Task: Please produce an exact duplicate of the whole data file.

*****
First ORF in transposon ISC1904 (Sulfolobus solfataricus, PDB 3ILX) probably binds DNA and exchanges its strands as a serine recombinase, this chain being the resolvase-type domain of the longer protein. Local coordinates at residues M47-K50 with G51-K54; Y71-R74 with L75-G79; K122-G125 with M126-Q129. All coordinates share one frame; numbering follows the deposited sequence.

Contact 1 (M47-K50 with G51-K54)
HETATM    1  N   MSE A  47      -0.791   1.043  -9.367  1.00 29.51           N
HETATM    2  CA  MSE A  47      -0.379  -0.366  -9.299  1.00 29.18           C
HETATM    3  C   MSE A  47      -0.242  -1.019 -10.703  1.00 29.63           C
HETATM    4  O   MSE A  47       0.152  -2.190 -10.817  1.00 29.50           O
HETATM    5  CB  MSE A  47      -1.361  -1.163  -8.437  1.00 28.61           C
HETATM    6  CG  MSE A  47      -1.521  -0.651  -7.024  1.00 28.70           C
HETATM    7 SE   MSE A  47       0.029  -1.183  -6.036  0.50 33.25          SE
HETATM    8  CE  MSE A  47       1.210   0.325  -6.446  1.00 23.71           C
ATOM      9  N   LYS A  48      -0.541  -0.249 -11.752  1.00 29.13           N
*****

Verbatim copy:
First ORF in transposon ISC1904 (Sulfolobus solfataricus, PDB 3ILX) probably binds DNA and exchanges its strands as a serine recombinase, this chain being the resolvase-type domain of the longer protein. Local coordinates at residues M47-K50 with G51-K54; Y71-R74 with L75-G79; K122-G125 with M126-Q129. All coordinates share one frame; numbering follows the deposited sequence.

Contact 1 (M47-K50 with G51-K54)
HETATM    1  N   MSE A  47      -0.791   1.043  -9.367  1.00 29.51           N
HETATM    2  CA  MSE A  47      -0.379  -0.366  -9.299  1.00 29.18           C
HETATM    3  C   MSE A  47      -0.242  -1.019 -10.703  1.00 29.63           C
HETATM    4  O   MSE A  47       0.152  -2.190 -10.817  1.00 29.50           O
HETATM    5  CB  MSE A  47      -1.361  -1.163  -8.437  1.00 28.61           C
HETATM    6  CG  MSE A  47      -1.521  -0.651  -7.024  1.00 28.70           C
HETATM    7 SE   MSE A  47       0.029  -1.183  -6.036  0.50 33.25          SE
HETATM    8  CE  MSE A  47       1.210   0.325  -6.446  1.00 23.71           C
ATOM      9  N   LYS A  48      -0.541  -0.249 -11.752  1.00 29.13           N